With festivals celebrated in his name, and pilgrims coming from all over the world to trace his journey, here is the land that made St Patrick a legend.
In 130AD, Downpatrick ensured its place in history when the famed Greek scholar Ptolemy listed it as a town of note in Ireland. Now, however, it is known for being St Patrick’s final resting place. His body lies under the Memorial Stone in the grounds of the glorious Down Cathedral. Not far away, the Saint Patrick Centre shines a light on the arrival of Christianity in Ireland, reflecting on Patrick’s life through his captivity, slavery, and rise to sainthood.
Should you wish to visit St Patrick’s original church, look for Saul Church, built in 1932. Back in 432AD, St Patrick established his first church in a simple barn on this very site. Today, you can visit this tranquil spot and feel the flow of history beneath your feet.
If you’re looking to get under the skin of St Patrick, Armagh is the best place to start. When he visited this city, St Patrick called it his “sweet hill”, and founded his first large stone church in 445AD. The ecclesiastical capital of Ireland, there are two cathedrals bearing his name – the Church of Ireland cathedral on Sally Hill, and on the opposite hill the twin-spired Catholic St Patrick’s Cathedral.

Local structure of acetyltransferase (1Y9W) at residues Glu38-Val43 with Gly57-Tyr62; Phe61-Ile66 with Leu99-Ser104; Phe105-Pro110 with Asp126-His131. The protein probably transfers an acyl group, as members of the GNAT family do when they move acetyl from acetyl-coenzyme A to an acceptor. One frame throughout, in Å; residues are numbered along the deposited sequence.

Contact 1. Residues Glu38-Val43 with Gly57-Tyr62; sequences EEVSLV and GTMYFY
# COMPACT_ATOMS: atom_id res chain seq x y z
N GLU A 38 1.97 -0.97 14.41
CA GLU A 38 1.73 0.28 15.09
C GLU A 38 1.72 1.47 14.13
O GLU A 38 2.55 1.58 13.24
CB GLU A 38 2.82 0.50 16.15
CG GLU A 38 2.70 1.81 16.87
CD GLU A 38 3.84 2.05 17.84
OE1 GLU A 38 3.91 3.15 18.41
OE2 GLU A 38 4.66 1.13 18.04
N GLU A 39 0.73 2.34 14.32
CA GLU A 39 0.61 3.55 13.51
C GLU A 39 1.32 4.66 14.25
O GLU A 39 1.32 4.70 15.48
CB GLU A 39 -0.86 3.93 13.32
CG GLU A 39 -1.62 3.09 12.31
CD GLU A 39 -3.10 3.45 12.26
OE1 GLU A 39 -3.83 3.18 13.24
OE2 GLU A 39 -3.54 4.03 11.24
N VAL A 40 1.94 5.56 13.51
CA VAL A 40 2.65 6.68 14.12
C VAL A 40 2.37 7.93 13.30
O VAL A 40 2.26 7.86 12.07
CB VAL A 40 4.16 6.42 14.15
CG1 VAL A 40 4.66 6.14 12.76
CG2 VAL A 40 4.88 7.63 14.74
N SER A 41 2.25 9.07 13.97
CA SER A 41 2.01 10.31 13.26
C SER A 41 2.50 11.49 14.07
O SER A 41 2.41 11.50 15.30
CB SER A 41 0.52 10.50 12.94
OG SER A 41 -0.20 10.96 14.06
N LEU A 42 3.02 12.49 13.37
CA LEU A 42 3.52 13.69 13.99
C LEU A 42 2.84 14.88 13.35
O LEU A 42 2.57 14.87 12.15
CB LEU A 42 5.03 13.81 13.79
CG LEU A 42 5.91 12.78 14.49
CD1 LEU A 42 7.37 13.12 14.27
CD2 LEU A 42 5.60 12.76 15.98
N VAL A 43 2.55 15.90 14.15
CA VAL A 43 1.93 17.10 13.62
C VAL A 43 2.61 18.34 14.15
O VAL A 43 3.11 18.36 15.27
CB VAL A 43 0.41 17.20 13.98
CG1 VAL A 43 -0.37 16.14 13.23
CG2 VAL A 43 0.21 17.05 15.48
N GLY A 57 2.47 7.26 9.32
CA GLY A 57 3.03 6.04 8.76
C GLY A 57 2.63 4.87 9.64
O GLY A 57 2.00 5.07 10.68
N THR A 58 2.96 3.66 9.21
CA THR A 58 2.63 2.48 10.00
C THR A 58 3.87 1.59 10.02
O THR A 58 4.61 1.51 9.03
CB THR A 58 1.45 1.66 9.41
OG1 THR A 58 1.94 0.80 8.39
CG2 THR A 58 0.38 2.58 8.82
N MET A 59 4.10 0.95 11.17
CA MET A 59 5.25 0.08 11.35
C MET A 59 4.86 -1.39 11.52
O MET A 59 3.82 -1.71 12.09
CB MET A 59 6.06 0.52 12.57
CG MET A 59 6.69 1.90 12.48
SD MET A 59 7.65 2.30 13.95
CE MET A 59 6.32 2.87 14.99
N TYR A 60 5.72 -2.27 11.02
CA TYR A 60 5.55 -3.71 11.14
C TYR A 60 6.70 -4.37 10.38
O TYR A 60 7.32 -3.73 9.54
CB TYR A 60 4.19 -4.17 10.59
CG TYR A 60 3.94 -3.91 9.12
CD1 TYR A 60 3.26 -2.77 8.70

Armagh’s two cathedrals are dedicated to him, while in the Armagh County Museum, the Armagh Public Library and No.5 Vicar’s Hill, you’ll find fascinating material highlighting the city’s role in the history of Christian Ireland.
Close your eyes as you stand on the slopes of Slemish Mountain in County Antrim and be transported back to a time of fearsome Vikings, scholarly monks, and the dying days of pagan Ireland. Battered by the wind and rain, St Patrick toiled here as a slave tending sheep from the age of 16 until he was 22.
On St Patrick’s Day, crowds undertake the short but steep walk to the summit, but you can visit at any time of the year and look out on scenery that has barely changed at all since St Patrick’s time: the Antrim Hills, the coast of Northern Ireland and Scotland, and the Bann Valley.